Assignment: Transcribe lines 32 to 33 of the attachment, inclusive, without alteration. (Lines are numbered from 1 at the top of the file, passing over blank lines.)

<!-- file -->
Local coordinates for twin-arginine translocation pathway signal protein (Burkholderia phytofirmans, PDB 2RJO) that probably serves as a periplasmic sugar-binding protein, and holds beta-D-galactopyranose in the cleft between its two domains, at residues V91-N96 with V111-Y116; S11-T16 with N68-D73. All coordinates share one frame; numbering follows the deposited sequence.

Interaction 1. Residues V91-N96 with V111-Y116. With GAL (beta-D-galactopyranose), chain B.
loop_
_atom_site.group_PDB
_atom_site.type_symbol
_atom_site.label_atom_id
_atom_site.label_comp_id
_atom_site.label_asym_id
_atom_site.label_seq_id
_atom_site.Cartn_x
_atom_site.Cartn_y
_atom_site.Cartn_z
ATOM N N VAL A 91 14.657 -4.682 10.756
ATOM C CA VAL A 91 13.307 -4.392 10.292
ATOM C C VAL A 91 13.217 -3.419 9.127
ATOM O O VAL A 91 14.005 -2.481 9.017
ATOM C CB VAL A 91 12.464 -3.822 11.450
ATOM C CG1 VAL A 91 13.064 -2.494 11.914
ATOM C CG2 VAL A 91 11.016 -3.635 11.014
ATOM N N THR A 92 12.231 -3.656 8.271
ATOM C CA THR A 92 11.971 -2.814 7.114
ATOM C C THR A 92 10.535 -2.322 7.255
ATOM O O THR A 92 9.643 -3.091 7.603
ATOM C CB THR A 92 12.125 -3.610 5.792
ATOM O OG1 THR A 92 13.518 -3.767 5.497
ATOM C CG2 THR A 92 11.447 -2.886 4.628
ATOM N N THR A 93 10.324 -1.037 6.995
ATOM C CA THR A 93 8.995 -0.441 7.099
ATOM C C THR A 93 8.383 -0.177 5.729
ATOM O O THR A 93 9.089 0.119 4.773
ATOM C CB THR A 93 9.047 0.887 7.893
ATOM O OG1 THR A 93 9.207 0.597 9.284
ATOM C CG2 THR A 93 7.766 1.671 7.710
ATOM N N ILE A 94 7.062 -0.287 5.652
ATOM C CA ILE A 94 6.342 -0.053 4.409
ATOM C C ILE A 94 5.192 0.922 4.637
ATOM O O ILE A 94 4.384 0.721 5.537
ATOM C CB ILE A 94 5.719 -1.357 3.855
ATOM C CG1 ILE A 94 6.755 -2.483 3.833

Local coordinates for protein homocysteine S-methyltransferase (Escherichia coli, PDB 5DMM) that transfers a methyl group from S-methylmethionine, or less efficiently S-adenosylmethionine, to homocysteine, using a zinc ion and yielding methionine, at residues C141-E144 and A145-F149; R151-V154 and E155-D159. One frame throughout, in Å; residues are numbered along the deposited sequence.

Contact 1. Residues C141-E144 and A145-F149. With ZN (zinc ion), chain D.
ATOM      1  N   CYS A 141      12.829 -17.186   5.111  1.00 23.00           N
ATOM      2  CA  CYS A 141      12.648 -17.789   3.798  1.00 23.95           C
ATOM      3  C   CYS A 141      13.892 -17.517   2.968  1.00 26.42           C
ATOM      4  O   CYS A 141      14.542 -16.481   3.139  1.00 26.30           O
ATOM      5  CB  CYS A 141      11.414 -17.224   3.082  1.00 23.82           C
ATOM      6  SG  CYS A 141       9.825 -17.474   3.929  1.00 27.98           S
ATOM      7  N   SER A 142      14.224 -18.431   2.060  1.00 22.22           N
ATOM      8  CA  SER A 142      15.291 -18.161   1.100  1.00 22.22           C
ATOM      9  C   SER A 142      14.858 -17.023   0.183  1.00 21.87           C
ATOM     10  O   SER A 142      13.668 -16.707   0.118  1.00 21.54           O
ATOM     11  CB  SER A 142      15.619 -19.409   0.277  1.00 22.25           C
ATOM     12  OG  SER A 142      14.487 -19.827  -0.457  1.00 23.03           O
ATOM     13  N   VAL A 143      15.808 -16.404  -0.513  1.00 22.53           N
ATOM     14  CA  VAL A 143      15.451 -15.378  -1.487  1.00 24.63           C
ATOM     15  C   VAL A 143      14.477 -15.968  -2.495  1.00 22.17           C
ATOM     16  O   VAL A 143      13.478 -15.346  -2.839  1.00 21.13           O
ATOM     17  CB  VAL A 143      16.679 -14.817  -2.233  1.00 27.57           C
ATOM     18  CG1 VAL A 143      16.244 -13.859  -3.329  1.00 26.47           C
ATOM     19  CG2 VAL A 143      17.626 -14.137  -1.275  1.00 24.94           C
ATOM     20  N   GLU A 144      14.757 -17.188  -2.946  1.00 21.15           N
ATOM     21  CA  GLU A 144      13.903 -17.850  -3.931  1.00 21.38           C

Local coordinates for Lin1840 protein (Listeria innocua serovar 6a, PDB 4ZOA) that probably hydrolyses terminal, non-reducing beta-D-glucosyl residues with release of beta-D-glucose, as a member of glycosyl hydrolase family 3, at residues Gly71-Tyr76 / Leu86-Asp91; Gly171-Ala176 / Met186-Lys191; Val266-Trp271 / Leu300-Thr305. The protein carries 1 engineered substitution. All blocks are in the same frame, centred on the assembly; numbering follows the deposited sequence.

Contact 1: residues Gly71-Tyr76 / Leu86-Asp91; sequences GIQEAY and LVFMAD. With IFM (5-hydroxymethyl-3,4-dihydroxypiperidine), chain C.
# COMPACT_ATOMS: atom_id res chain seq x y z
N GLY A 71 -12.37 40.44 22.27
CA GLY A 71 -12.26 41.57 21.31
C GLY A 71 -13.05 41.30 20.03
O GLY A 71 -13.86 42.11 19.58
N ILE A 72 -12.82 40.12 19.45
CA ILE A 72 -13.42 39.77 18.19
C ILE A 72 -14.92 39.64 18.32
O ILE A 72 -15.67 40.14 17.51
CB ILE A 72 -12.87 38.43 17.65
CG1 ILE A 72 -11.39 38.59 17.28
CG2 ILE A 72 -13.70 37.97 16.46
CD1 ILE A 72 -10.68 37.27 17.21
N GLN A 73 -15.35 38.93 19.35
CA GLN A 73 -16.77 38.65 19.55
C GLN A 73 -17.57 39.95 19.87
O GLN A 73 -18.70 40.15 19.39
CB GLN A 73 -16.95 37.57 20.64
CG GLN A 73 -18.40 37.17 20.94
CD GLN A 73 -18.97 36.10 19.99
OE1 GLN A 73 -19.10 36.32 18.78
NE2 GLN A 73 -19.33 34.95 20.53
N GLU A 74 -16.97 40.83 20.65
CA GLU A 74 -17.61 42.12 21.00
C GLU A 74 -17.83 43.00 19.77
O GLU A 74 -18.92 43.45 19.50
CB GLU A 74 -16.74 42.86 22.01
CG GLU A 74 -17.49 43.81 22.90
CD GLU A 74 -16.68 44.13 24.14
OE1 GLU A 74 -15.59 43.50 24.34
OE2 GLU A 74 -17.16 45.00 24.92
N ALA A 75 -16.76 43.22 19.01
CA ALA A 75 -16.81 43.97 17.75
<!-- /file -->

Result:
ATOM O OG1 THR A 93 9.207 0.597 9.284
ATOM C CG2 THR A 93 7.766 1.671 7.710